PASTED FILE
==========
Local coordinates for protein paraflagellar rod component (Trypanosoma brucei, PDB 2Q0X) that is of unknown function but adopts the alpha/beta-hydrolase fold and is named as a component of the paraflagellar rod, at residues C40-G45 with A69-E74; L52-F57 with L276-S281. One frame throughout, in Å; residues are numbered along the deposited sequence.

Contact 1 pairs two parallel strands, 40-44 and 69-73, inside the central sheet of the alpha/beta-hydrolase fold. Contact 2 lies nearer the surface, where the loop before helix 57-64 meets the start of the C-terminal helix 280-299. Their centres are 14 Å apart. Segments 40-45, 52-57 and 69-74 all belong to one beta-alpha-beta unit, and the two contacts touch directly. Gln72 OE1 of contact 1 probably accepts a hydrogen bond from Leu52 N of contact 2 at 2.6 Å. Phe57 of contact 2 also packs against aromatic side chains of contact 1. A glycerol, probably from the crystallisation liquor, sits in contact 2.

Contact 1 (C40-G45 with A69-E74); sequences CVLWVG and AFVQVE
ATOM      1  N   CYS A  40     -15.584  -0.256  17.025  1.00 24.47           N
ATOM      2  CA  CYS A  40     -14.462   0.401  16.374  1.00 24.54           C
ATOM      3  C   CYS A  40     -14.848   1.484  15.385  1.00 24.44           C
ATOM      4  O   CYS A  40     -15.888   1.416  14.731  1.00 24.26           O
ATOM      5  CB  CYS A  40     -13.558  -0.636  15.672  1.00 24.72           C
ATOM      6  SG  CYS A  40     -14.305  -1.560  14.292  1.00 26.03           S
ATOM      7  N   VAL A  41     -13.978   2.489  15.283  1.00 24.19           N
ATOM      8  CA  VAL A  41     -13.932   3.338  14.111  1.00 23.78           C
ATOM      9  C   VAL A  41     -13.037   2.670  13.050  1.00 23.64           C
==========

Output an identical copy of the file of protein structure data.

Local coordinates for protein paraflagellar rod component (Trypanosoma brucei, PDB 2Q0X) that is of unknown function but adopts the alpha/beta-hydrolase fold and is named as a component of the paraflagellar rod, at residues C40-G45 with A69-E74; L52-F57 with L276-S281. One frame throughout, in Å; residues are numbered along the deposited sequence.

Contact 1 pairs two parallel strands, 40-44 and 69-73, inside the central sheet of the alpha/beta-hydrolase fold. Contact 2 lies nearer the surface, where the loop before helix 57-64 meets the start of the C-terminal helix 280-299. Their centres are 14 Å apart. Segments 40-45, 52-57 and 69-74 all belong to one beta-alpha-beta unit, and the two contacts touch directly. Gln72 OE1 of contact 1 probably accepts a hydrogen bond from Leu52 N of contact 2 at 2.6 Å. Phe57 of contact 2 also packs against aromatic side chains of contact 1. A glycerol, probably from the crystallisation liquor, sits in contact 2.

Contact 1 (C40-G45 with A69-E74); sequences CVLWVG and AFVQVE
ATOM      1  N   CYS A  40     -15.584  -0.256  17.025  1.00 24.47           N
ATOM      2  CA  CYS A  40     -14.462   0.401  16.374  1.00 24.54           C
ATOM      3  C   CYS A  40     -14.848   1.484  15.385  1.00 24.44           C
ATOM      4  O   CYS A  40     -15.888   1.416  14.731  1.00 24.26           O
ATOM      5  CB  CYS A  40     -13.558  -0.636  15.672  1.00 24.72           C
ATOM      6  SG  CYS A  40     -14.305  -1.560  14.292  1.00 26.03           S
ATOM      7  N   VAL A  41     -13.978   2.489  15.283  1.00 24.19           N
ATOM      8  CA  VAL A  41     -13.932   3.338  14.111  1.00 23.78           C
ATOM      9  C   VAL A  41     -13.037   2.670  13.050  1.00 23.64           C